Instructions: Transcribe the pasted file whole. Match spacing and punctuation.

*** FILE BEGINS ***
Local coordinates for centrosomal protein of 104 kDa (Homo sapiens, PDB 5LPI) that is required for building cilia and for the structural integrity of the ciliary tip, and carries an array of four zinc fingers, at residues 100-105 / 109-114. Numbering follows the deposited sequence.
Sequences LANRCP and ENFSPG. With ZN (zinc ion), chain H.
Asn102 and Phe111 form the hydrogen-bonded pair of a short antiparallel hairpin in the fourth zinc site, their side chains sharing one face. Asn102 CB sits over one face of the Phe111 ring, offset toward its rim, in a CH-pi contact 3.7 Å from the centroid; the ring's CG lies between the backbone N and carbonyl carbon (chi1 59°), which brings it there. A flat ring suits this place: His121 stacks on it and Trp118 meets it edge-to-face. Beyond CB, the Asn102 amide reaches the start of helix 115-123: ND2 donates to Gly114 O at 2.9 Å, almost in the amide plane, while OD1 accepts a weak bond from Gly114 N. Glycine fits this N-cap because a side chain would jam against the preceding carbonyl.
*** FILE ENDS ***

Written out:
Local coordinates for centrosomal protein of 104 kDa (Homo sapiens, PDB 5LPI) that is required for building cilia and for the structural integrity of the ciliary tip, and carries an array of four zinc fingers, at residues 100-105 / 109-114. Numbering follows the deposited sequence.
Sequences LANRCP and ENFSPG. With ZN (zinc ion), chain H.
Asn102 and Phe111 form the hydrogen-bonded pair of a short antiparallel hairpin in the fourth zinc site, their side chains sharing one face. Asn102 CB sits over one face of the Phe111 ring, offset toward its rim, in a CH-pi contact 3.7 Å from the centroid; the ring's CG lies between the backbone N and carbonyl carbon (chi1 59°), which brings it there. A flat ring suits this place: His121 stacks on it and Trp118 meets it edge-to-face. Beyond CB, the Asn102 amide reaches the start of helix 115-123: ND2 donates to Gly114 O at 2.9 Å, almost in the amide plane, while OD1 accepts a weak bond from Gly114 N. Glycine fits this N-cap because a side chain would jam against the preceding carbonyl.